When a survivor of violence shares their experience, the public has a great responsibility to listen, understand and work to ensure that relevant authorities respond appropriately to address the issue. Violence prevention and seeking redress for survivors require a collective, public effort, especially in a system as dysfunctional as ours.

What social system – what social cost?

Systemic failure is also public failure.

The case of Samiya is yet another indicator of the failures of a society and system of governance that have become so sickeningly inept and incapable to provide social protection services.

There is no room to dispute GAWG’s article.

Samiya was failed by the so-called “system” in the same way young Ibthihaal and many others before them (most we never even get to hear about?), were catastrophically failed, and allowed to suffer and die in horrific circumstances – in small communities where “everyone knows everyone”!!

Let us consider this reality.

In Samiya’s case, she leaves behind three children with a father so sick in his mind one must question his ability to be a father to any child.

In reality, these children have lost both parents at once, in unbearable circumstances.

How will they cope with this tragedy?

How will their wounds heal? Will they ever heal?

What scars will they carry for the rest of their lives because of the complete failure of the social and governance systems (described in the GAWG article) responsible for their care?

Who can they trust now?

Most importantly, will the cycle of violence be allowed to repeat, through neglect of these children who have known and experienced such horrific family violence? Research indicates that children exposed to violence are more likely to fall victim to, or become a perpetrator of violence. Studies show that exposure to violence within the family adversely affects the brain development of children, in the same way as when children are ‘directly subjected to physical violence.’

Who will help these children to overcome their trauma and become productive citizens?

What family security can they expect to enjoy in their most vulnerable and formative years?

The questions are endless.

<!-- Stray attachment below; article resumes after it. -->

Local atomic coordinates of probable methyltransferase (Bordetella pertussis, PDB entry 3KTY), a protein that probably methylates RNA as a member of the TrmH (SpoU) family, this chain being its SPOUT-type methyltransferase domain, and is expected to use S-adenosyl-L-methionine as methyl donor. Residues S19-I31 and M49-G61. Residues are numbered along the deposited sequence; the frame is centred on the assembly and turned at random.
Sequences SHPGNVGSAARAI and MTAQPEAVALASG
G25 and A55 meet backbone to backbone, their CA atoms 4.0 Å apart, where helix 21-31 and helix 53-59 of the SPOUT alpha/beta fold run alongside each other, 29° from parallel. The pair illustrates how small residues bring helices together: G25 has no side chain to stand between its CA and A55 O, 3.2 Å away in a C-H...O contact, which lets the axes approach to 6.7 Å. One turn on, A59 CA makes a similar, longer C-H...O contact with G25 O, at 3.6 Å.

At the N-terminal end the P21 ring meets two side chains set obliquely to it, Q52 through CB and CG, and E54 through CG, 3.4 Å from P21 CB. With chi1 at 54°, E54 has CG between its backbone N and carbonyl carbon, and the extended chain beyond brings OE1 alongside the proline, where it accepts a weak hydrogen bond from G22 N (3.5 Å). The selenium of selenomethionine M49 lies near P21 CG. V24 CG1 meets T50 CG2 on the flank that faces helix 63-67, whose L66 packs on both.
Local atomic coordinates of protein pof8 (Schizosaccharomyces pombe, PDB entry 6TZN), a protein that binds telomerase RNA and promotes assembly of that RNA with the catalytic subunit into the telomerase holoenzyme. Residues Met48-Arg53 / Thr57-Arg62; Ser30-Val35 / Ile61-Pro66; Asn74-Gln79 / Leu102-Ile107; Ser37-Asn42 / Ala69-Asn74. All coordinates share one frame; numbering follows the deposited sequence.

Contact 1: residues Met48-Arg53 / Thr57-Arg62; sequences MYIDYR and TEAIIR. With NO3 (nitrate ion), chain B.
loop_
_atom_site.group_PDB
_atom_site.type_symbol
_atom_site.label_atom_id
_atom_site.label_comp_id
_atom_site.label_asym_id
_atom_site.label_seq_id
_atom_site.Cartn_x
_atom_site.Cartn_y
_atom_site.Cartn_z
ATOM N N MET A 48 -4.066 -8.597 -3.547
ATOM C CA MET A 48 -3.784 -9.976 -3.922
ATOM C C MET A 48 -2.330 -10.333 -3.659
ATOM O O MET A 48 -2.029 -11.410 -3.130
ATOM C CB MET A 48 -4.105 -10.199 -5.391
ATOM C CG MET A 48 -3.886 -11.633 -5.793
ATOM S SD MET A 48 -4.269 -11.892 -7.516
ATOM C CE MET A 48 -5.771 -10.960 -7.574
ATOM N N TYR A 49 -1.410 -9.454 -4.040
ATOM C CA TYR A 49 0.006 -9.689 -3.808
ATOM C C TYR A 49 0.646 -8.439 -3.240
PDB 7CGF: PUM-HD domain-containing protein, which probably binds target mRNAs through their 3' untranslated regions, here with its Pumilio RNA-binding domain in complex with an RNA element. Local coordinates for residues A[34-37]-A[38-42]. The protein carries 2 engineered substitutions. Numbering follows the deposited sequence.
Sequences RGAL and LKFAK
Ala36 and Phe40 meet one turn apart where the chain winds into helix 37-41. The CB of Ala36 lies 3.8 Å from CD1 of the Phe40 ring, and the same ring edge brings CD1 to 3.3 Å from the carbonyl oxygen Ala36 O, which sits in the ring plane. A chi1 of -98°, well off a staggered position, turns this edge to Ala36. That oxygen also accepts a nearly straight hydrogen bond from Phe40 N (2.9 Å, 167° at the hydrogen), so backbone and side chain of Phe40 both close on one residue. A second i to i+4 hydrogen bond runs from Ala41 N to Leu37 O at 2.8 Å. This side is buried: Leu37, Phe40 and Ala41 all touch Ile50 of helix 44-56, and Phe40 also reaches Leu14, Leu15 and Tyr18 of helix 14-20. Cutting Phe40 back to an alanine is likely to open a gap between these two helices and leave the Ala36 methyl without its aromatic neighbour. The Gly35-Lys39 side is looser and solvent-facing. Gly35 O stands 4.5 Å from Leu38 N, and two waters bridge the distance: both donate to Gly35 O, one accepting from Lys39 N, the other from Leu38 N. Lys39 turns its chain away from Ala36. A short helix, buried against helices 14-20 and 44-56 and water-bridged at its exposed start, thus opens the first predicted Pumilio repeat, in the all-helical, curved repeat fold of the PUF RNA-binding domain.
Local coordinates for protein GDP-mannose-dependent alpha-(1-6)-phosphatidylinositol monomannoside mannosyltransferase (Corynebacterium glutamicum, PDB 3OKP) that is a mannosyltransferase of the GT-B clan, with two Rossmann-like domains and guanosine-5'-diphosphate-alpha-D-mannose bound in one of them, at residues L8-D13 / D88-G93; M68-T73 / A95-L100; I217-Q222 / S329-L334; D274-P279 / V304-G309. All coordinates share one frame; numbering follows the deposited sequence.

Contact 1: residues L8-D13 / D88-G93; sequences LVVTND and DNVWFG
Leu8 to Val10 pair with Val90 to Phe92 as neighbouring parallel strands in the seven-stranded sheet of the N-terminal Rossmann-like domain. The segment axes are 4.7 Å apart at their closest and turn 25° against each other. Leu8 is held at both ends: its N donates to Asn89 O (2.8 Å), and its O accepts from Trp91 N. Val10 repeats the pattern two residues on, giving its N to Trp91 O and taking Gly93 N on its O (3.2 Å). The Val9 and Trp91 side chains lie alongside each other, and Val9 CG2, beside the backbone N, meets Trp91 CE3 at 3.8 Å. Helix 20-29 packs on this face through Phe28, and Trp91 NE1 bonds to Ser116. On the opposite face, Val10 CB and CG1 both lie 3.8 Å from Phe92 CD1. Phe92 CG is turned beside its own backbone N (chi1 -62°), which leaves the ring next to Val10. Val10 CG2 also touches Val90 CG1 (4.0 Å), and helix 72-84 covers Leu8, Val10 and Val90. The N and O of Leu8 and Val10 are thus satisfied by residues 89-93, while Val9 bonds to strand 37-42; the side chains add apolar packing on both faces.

What kind of father abuses and inflicts horrific harm on the mother and primary carer of his children?

On the other hand, how has this man become what he has become?

What has happened to him in his past that turned him into this?

Patriarchy – the elephant in the room

Certainly, socialisation into the patriarchal mind-set of the perceived dominant and “superior male” plays a pivotal role in turning men into things far removed from human. The culturally well-guarded fundamental concept of the inherent inequality of the sexes, of male superiority, breeds nothing but insecurity among men – who frequently fail to live up to the so-called “provider and protector” that society requires them to be. In short, this inequality breeds deep insecurity, which too often manifest in unspeakable horrors. Yet, it is “the system” – both social and governance – that upholds this inequality as a fundamental “norm” in the Maldives.

To mask this systemic hypocrisy of the “superior man”, Maldivians have created a society where blame is laid thickly on the victim of violence – usually the woman.

Victim-blaming is all pervasive and seriously toxic.

Her actions, her inaction, her looks, her clothes, her walk, her talk – or just about anything she does or is perceived to have done, is used to detract from the reality of the violent insanities of the “superior man” against her.

Let’s consider Samiya’s case.

She is blamed, either directly or indirectly, for being “silent” about her abuse. Even women’s NGO Hope for Women is not exempt from succumbing to the overwhelming tendency to identify the victim’s culpability in what happened to her. This begs the question about the level of effort made to understand and appreciate the situation of the victim of this horrific crime.

What do we imagine Samiya’s mental state to be when her internal organs are brutalised and bleeding? Didn’t Samiya seek medical treatment from her local hospital? Didn’t the healthcare provider advise her to seek treatment in Malé because they did not have the capacity to treat her – thereby, literally abandoning their responsibility towards her, despite her desperate situation? Doesn’t that same duty-bearer have a medical and legal responsibility, let alone a moral responsibility, to assess her condition in a manner worthy of a health-care provider and report to the authorities as required by law? By presenting herself to the local hospital, had Samiya NOT TOLD someone about her condition, through her very actions?

What exactly are we expecting Samiya to have done in her condition, while she was miserably failed by one of the most important duty bearers mandated to assist people in her situation? Are we expecting her to scream from the rooftop, when her lived reality is systemic abandonment, marginalisation and neglect?